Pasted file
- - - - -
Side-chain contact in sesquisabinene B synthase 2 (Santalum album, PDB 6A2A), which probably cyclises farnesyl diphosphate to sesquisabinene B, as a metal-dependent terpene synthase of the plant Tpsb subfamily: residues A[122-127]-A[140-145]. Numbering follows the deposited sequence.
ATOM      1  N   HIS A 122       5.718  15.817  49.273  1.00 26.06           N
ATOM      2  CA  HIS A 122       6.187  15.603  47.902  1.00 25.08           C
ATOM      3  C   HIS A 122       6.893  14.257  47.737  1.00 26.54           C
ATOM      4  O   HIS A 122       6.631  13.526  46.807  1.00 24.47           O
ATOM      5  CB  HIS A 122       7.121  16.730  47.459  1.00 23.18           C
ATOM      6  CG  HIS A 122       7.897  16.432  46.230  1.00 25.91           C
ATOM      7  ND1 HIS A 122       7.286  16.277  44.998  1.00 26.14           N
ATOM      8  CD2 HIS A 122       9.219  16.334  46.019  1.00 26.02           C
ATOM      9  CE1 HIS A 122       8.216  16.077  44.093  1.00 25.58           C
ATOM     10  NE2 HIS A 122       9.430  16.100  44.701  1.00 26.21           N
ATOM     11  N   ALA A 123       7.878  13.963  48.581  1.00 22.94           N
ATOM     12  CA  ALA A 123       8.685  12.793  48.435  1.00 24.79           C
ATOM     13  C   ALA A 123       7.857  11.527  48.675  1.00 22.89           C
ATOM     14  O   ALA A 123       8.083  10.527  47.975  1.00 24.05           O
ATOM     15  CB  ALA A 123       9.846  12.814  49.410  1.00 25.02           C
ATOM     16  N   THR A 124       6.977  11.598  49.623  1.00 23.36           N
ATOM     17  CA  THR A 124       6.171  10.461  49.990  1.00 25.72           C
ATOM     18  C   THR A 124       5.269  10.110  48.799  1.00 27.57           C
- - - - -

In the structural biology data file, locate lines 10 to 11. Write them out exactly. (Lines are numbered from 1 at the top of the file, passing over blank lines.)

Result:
ATOM      9  CE1 HIS A 122       8.216  16.077  44.093  1.00 25.58           C
ATOM     10  NE2 HIS A 122       9.430  16.100  44.701  1.00 26.21           N